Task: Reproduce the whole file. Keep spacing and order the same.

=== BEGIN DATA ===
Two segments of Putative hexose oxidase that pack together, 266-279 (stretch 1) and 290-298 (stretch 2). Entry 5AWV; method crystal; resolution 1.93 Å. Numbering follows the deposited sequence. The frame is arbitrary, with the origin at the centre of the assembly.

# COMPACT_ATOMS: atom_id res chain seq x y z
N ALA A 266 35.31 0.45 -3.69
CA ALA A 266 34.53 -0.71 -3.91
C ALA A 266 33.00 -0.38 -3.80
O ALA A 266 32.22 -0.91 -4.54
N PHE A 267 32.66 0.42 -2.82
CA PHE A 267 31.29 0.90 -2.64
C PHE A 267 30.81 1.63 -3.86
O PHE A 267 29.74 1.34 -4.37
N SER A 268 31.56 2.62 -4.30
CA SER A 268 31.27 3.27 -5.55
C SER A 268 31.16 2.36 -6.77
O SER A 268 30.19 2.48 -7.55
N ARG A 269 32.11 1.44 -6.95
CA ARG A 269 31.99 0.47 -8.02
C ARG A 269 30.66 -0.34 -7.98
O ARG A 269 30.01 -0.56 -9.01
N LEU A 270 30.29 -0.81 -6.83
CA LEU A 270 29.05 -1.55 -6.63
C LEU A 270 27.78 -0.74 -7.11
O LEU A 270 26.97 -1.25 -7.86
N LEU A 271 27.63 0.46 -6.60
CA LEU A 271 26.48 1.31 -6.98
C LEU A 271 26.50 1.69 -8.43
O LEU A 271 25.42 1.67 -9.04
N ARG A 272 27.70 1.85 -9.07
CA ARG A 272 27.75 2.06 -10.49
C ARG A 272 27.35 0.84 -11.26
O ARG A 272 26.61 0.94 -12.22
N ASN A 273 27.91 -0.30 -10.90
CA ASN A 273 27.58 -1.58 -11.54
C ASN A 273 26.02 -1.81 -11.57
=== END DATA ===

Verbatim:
Two segments of Putative hexose oxidase that pack together, 266-279 (stretch 1) and 290-298 (stretch 2). Entry 5AWV; method crystal; resolution 1.93 Å. Numbering follows the deposited sequence. The frame is arbitrary, with the origin at the centre of the assembly.

# COMPACT_ATOMS: atom_id res chain seq x y z
N ALA A 266 35.31 0.45 -3.69
CA ALA A 266 34.53 -0.71 -3.91
C ALA A 266 33.00 -0.38 -3.80
O ALA A 266 32.22 -0.91 -4.54
N PHE A 267 32.66 0.42 -2.82
CA PHE A 267 31.29 0.90 -2.64
C PHE A 267 30.81 1.63 -3.86
O PHE A 267 29.74 1.34 -4.37
N SER A 268 31.56 2.62 -4.30
CA SER A 268 31.27 3.27 -5.55
C SER A 268 31.16 2.36 -6.77
O SER A 268 30.19 2.48 -7.55
N ARG A 269 32.11 1.44 -6.95
CA ARG A 269 31.99 0.47 -8.02
C ARG A 269 30.66 -0.34 -7.98
O ARG A 269 30.01 -0.56 -9.01
N LEU A 270 30.29 -0.81 -6.83
CA LEU A 270 29.05 -1.55 -6.63
C LEU A 270 27.78 -0.74 -7.11
O LEU A 270 26.97 -1.25 -7.86
N LEU A 271 27.63 0.46 -6.60
CA LEU A 271 26.48 1.31 -6.98
C LEU A 271 26.50 1.69 -8.43
O LEU A 271 25.42 1.67 -9.04
N ARG A 272 27.70 1.85 -9.07
CA ARG A 272 27.75 2.06 -10.49
C ARG A 272 27.35 0.84 -11.26
O ARG A 272 26.61 0.94 -12.22
N ASN A 273 27.91 -0.30 -10.90
CA ASN A 273 27.58 -1.58 -11.54
C ASN A 273 26.02 -1.81 -11.57